Saturday, December 25, 2010

The Evergreen Cross

As soon as we arrived in Sandwich, New Hampshire, for the holidays we started decorating the house … even before we unpacked our bags. The borrowed 3-foot Christmas tree, which we brought with us from Pennsylvania, went up in minutes.

I located the window candles in a box in the garage and placed them on the windowsills. My wife, Jude, set up the olive wood nativity set, which we had purchased years ago from a carpenter’s shop on Milk Grotto Street in Bethlehem.

While we were in the midst of festive festooning, some friends came by with a gift – a beautiful evergreen wreath to place on the front door. I have been meditating on this wreath ever since.

It is not your typical circle of green; it is even better. Don’t get me wrong; I love traditional wreaths. The symbolism of the endless evergreen circle is a powerful statement of everlasting life. It was a symbol connected with the winter solstice in northern Europe long before the gospel came to that cold climate. It adapted well into Christianity.

But the wreath that now hangs on our door is in the shape of a cross. I must have seen such cruciform wreaths before, but I can’t recall when. I know I have never owned one.

A Christmas cross wreath is a powerful symbol. It combines the life symbolism of the evergreen with the death symbolism of the cross. Christ was born to die. We all are. As soon as we are born, we begin dying. That is the nature of life. All that is born must die.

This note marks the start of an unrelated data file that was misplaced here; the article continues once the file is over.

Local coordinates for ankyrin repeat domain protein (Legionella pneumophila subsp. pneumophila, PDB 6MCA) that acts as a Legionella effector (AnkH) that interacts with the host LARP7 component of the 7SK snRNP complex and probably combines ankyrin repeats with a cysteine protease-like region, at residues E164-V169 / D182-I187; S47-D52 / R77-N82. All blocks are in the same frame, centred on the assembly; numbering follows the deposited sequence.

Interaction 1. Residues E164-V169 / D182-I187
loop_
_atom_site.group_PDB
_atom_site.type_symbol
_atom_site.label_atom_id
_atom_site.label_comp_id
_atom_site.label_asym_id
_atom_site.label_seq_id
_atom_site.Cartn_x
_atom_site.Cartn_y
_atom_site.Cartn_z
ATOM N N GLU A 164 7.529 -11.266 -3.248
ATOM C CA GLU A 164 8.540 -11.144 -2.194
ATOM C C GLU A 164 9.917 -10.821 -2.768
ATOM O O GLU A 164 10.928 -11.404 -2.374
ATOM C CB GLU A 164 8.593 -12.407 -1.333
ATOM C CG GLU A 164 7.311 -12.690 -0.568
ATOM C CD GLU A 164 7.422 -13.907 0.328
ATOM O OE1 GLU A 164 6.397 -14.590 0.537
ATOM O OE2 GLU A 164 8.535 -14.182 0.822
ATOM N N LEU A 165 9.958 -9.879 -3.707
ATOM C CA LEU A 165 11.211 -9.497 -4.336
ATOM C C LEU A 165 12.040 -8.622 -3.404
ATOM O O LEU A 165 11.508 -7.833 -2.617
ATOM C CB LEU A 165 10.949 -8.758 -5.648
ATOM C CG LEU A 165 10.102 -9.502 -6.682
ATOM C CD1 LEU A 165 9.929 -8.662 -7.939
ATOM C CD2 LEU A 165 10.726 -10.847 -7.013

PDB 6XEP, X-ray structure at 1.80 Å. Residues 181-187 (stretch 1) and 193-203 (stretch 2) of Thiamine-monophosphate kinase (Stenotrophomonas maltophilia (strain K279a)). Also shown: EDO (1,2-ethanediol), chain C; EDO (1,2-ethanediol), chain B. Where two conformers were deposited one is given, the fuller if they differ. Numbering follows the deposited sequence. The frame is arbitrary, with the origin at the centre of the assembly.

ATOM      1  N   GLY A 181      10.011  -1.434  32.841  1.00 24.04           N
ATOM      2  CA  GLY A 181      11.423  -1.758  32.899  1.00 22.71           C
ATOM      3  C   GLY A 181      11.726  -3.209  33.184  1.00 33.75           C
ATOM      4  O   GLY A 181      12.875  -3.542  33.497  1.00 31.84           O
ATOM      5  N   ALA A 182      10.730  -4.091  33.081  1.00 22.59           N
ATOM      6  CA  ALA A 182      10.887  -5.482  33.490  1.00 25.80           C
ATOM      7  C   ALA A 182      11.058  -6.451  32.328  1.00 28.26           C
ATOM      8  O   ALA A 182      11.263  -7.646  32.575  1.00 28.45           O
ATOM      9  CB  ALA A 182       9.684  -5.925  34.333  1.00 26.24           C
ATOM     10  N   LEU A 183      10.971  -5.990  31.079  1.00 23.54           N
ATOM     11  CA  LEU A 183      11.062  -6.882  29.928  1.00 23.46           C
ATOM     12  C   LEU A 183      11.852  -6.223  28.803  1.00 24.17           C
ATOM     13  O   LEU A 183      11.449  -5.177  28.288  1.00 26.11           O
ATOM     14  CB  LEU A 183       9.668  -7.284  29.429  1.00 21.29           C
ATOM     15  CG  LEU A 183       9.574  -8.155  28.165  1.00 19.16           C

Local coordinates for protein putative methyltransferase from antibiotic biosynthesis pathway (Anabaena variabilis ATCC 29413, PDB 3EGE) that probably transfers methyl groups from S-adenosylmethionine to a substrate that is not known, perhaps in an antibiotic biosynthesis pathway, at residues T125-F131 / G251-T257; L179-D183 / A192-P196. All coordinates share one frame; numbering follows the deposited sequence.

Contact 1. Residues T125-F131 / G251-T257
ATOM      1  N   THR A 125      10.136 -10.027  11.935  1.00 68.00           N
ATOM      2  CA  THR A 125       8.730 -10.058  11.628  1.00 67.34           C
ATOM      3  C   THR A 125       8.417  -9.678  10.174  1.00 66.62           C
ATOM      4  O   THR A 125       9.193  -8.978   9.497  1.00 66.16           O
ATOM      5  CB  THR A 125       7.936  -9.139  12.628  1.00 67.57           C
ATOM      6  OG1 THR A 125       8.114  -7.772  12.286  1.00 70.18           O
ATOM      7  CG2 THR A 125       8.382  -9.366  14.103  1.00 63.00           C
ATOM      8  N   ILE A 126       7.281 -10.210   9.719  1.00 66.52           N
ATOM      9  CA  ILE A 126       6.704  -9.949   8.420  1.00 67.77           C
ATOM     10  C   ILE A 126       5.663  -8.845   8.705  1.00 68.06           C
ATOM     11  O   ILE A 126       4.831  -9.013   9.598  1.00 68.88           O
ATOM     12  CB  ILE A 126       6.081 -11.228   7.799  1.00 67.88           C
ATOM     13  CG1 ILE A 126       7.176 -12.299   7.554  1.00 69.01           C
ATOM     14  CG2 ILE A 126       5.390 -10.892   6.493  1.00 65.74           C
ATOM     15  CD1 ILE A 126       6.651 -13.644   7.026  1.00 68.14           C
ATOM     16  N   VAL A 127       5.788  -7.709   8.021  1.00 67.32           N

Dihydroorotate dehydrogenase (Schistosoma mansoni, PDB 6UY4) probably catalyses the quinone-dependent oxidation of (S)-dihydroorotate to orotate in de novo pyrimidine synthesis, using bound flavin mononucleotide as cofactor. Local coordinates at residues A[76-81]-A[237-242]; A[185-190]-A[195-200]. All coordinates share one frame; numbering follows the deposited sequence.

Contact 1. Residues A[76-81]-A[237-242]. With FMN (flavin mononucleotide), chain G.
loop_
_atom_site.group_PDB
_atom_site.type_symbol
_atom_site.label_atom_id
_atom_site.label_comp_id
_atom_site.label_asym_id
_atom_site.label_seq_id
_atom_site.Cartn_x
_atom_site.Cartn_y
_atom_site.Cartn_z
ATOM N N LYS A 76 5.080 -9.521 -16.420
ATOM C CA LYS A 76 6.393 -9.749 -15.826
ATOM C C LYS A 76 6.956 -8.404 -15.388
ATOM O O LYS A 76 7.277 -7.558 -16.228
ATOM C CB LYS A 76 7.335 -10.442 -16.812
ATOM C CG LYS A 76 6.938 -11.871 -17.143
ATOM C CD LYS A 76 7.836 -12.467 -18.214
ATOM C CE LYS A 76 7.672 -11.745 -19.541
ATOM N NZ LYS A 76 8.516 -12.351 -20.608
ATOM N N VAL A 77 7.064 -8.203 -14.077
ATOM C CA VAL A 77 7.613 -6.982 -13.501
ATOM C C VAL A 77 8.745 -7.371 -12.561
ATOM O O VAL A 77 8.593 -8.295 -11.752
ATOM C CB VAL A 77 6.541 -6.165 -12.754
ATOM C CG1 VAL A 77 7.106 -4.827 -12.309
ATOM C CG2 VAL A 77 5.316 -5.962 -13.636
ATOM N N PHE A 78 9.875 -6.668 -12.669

There is a painting by an anonymous artist that depicts Jesus as a toddler crawling on the floor of his father’s carpenter’s shop. The child is playing with one of three large spikes as his body casts an image of a cross on the workshop floor. It is entitled “Destiny.”

Death was the destiny of the Bethlehem babe. So is life – eternal life. Death is our destiny … and so is life. The evergreen cross brings these disparate realities together in one image. 

In Jesus the unborn is born. The immortal becomes mortal; the ageless ages. The all-knowing one “grows in wisdom and stature.” The impassive suffers, and the deathless dies. And death is swallowed up by life. 

That is the message that hangs on my front door for all to see this holiday.

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